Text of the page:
Bull Shark, Carcharhinus leucas Click to enlarge image
Bull Shark, Carcharhinus leucas. Image: Albert Kang
© CC BY-NC 4.0

Fast Facts

  • Classification
  • Size Range
    The species grows to a length of 3.4 m.


The Bull Shark is one of the few sharks that are potentially dangerous to people and is probably responsible for most of the shark attacks in and around Sydney Harbour.

The species is also the only widely distributed shark that stays in fresh water for long periods of time to feed and breed. Females sometimes give birth in river mouths where the young will live for up to 5 years.

3D interactive model of Bull Shark

3D model made by cdmstudio.com.au

What do Bull Sharks look like?


The Bull Shark can be recognised by a combination of characters including a stout body, short blunt snout, triangular serrated teeth in the upper jaw and no fin markings as an adult. The species has a second dorsal fin about one third the height of the first, a small eye, and no skin ridge between the two dorsal fins. It is grey above and pale below, sometimes with a pale stripe on the flank.

Bull Shark, Carcharhinus leucas
Bull Shark, Carcharhinus leucas. Image: Sylvain Le Bris
© CC BY-NC 4.0

Where do Bull Sharks live?


The Bull Shark can live in a wide range of habitats from coastal marine and estuarine, to freshwater. It has been recorded from the surf zone down to a depth of at least 150 m. It is the only species of shark that is known to stay for extended periods in freshwater. It has been reported nearly 4000 km from the sea in the Amazon River system, and is known to breed in Lake Nicaragua, Central America.


This species has a widespread distribution in tropical and warm temperate waters worldwide. In Australia the Bull Shark occurs from south-western, Western Australia, around the northern coastline and down the east coast to the central coast of New South Wales.

The map below shows the Australian distribution of the species based on public sightings and specimens in Australian Museums.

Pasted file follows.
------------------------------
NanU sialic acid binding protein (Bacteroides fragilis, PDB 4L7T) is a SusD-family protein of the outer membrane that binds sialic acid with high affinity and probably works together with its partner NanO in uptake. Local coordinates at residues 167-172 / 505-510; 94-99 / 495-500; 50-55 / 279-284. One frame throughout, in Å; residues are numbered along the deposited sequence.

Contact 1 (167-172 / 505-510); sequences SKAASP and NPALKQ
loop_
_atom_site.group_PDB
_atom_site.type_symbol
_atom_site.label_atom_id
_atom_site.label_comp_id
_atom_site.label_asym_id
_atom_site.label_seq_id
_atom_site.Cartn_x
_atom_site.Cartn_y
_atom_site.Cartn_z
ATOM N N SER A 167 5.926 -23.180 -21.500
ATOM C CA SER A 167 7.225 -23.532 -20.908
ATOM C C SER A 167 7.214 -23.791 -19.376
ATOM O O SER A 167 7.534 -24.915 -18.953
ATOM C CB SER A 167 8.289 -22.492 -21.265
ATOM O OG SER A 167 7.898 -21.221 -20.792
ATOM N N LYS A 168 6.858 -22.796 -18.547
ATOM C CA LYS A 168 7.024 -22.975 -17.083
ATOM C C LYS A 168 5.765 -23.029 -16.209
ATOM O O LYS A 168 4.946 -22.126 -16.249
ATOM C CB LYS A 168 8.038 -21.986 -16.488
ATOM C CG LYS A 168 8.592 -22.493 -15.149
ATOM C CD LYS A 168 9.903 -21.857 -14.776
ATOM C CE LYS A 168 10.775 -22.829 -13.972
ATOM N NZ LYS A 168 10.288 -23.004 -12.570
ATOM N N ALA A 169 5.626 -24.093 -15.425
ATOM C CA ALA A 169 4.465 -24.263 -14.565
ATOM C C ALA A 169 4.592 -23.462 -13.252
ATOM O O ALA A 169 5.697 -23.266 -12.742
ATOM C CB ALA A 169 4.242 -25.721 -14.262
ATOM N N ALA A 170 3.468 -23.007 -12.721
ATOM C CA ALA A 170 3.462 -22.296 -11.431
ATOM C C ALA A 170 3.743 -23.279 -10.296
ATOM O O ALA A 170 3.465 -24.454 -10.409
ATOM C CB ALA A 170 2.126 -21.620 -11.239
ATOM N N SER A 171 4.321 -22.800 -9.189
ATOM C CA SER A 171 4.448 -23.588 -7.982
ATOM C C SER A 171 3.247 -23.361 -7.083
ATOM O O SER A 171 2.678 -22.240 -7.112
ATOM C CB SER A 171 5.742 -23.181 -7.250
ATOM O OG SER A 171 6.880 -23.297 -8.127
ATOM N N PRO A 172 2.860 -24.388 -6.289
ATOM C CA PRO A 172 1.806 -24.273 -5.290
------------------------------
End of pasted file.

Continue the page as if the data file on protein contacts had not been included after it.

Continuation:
What do Bull Sharks eat and what is their life cycle?

Feeding and diet

Bull Sharks have an omnivorous diet which includes fishes (including other sharks), dolphins, turtles, birds, molluscs, echinoderms and even terrestrial mammals including 'antelope, cattle, people, tree sloths, dogs and rats’ (Compagno, 1984; 480).

Bull Shark, Carcharhinus leucas
Bull Shark, Carcharhinus leucas. Image: Barna Takats
© CC BY-NC 4.0

Life History

Bull sharks are born at between 55-80 cm and grow to ~340 cm TL. Female and males mature at about 220-230 cm TL at around 20 years of age, living for approximately 50 years.

Females generally give birth to litters of between 1-13 pups in estuaries and river mouths where the young stay for about 5 years before spending time in their preferred environment of close inshore lagoons, bays, coastal channels and river mouths.

Sharks online publication

Delve into the world of Sharks and explore the digital publication with videos and extra content from the exhibition. Hear from First Nations peoples, scientists and conservationists as they share their stories about these ancient survivors.

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Are Bull Sharks dangerous?

Danger to humans

The Bull Shark is an aggressive species that is considered dangerous to humans. Some authors consider that the Bull Shark may be more dangerous than the White Shark and the Tiger Shark. This is because of the Bull Shark's omnivorous diet and habitat preferences. The species may be found in murky water, where the splashing of a swimmer could be mistaken for a struggling fish.

Bull Shark,Carcharhinus leucas

A male Bull Shark caught in Middle Harbour, Sydney, New South Wales, February 1999.

Image: Stuart Humphreys
© Australian Museum

The 2.8 m long fish in the images was caught on 18 February 1999, in a commercial fishing net near Grotto Point, Middle Harbour (Sydney Harbour) by T. and V. Depasquale and S. Virtu. This catch was a most unusual occurrence which attracted significant media interest. The specimen was on display at the Sydney Fish Markets for a week (where the images were taken) before it was donated to the Australian Museum by G. Costi (De Costi Seafoods). The specimen is now registered in the Australian Museum Fish Collection (AMS I.39432-001).


  1. Compagno, L. 1984. FAO species catalogue. Vol. 4. Sharks of the world. An annotated and illustrated catalogue of shark species known to date. Part 2. Carcharhiniformes. FAO Fish.Synop., (125) Vol.4, Pt.2: 251-655.Last, P.R. & J.D. Stevens. 1994. Sharks and Rays of Australia. CSIRO. Pp. 513, Pl. 1-84.
  2. Hutchins, B. & R. Swainston. 1986. Sea Fishes of Southern Australia. Complete Field Guide for Anglers and Divers. Swainston Publishing. Pp. 180.
  3. Last, P.R. & J.D. Stevens. 2009. Sharks and Rays of Australia. Edition 2. CSIRO. Pp. 644, Pl. 1-91.
  4. Paxton, J.R. 2003. Shark nets in the spotlight. Nature Australia. Spring. 27 (10): 84.